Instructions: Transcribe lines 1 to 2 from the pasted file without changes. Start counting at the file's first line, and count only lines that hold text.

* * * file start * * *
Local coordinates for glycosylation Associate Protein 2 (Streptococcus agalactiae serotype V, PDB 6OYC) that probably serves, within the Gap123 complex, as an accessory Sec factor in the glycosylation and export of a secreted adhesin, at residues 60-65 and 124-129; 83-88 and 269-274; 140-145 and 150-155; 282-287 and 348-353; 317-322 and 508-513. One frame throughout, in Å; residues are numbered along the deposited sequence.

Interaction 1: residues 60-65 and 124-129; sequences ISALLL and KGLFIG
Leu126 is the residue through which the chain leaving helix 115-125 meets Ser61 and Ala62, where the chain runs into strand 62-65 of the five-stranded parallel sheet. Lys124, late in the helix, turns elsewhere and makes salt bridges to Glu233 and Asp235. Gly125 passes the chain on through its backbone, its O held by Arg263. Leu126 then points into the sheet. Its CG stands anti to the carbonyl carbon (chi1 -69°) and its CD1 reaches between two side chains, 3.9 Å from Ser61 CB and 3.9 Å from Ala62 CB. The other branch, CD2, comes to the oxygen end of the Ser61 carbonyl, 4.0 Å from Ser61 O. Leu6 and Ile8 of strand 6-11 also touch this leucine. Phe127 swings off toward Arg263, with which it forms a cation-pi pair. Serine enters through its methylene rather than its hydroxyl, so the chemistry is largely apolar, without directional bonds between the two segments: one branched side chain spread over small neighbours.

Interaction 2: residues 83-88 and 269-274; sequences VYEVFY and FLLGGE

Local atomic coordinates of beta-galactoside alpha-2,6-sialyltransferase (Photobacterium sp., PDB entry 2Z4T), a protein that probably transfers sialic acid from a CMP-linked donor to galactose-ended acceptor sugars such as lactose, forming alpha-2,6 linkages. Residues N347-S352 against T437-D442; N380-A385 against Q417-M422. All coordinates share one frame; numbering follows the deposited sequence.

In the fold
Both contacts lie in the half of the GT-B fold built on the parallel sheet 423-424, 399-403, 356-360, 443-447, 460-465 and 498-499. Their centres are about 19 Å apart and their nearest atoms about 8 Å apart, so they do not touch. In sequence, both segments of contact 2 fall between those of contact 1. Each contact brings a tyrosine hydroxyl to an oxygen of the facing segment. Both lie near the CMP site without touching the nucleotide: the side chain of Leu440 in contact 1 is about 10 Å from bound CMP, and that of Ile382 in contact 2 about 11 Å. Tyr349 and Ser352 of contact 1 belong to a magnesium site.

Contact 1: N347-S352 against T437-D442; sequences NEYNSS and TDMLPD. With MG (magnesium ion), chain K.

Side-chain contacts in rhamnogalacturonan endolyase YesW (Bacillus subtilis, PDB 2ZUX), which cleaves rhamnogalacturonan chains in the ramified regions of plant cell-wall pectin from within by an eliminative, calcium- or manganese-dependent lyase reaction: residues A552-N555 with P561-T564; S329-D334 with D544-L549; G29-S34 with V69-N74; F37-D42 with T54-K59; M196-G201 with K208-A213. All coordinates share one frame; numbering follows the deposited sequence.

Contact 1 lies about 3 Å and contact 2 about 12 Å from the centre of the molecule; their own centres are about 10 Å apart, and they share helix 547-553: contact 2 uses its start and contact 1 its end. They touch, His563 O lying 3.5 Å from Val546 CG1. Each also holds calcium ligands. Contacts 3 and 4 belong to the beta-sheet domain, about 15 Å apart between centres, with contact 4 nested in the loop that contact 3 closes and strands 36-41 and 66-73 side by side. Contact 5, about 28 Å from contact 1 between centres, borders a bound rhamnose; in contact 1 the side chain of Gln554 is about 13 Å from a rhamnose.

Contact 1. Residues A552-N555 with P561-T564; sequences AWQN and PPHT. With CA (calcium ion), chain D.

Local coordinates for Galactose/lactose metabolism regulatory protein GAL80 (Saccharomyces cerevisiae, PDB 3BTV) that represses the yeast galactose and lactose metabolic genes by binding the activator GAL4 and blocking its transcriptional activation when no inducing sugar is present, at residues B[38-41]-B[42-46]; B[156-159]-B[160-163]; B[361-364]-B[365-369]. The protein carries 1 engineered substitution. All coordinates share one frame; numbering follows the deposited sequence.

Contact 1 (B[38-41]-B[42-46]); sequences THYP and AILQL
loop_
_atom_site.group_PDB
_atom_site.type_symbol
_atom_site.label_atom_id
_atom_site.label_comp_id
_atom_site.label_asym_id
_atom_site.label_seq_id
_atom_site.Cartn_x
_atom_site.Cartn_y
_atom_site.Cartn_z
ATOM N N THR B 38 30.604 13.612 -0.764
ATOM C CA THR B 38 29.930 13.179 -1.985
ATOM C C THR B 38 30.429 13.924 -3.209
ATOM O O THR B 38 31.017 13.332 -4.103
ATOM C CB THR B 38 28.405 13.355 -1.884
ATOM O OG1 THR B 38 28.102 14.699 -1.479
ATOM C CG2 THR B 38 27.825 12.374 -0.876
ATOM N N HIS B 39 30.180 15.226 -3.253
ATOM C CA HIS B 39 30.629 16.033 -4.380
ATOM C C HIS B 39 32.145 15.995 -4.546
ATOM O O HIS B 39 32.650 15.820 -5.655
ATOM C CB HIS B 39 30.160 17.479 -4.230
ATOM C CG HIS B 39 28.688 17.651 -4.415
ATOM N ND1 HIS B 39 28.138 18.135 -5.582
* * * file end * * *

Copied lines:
Local coordinates for glycosylation Associate Protein 2 (Streptococcus agalactiae serotype V, PDB 6OYC) that probably serves, within the Gap123 complex, as an accessory Sec factor in the glycosylation and export of a secreted adhesin, at residues 60-65 and 124-129; 83-88 and 269-274; 140-145 and 150-155; 282-287 and 348-353; 317-322 and 508-513. One frame throughout, in Å; residues are numbered along the deposited sequence.

Interaction 1: residues 60-65 and 124-129; sequences ISALLL and KGLFIG